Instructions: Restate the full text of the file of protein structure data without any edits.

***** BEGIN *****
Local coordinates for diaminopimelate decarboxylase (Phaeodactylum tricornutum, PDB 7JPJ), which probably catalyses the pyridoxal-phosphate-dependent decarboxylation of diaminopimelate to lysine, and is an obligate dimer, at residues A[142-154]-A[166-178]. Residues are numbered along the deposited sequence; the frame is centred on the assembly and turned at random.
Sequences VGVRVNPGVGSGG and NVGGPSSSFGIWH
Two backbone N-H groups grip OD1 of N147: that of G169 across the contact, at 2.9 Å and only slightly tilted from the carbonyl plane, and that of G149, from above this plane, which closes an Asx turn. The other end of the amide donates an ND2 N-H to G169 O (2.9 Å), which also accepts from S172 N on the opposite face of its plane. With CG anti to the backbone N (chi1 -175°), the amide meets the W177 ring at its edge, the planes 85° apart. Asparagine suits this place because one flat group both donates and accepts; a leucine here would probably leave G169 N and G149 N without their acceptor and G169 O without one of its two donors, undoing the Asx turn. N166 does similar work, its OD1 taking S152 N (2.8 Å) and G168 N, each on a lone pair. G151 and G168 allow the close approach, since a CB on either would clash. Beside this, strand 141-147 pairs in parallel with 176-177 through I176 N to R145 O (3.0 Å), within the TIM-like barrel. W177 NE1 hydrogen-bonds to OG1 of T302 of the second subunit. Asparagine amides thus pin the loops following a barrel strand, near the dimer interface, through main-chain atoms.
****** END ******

Local coordinates for diaminopimelate decarboxylase (Phaeodactylum tricornutum, PDB 7JPJ), which probably catalyses the pyridoxal-phosphate-dependent decarboxylation of diaminopimelate to lysine, and is an obligate dimer, at residues A[142-154]-A[166-178]. Residues are numbered along the deposited sequence; the frame is centred on the assembly and turned at random.
Sequences VGVRVNPGVGSGG and NVGGPSSSFGIWH
Two backbone N-H groups grip OD1 of N147: that of G169 across the contact, at 2.9 Å and only slightly tilted from the carbonyl plane, and that of G149, from above this plane, which closes an Asx turn. The other end of the amide donates an ND2 N-H to G169 O (2.9 Å), which also accepts from S172 N on the opposite face of its plane. With CG anti to the backbone N (chi1 -175°), the amide meets the W177 ring at its edge, the planes 85° apart. Asparagine suits this place because one flat group both donates and accepts; a leucine here would probably leave G169 N and G149 N without their acceptor and G169 O without one of its two donors, undoing the Asx turn. N166 does similar work, its OD1 taking S152 N (2.8 Å) and G168 N, each on a lone pair. G151 and G168 allow the close approach, since a CB on either would clash. Beside this, strand 141-147 pairs in parallel with 176-177 through I176 N to R145 O (3.0 Å), within the TIM-like barrel. W177 NE1 hydrogen-bonds to OG1 of T302 of the second subunit. Asparagine amides thus pin the loops following a barrel strand, near the dimer interface, through main-chain atoms.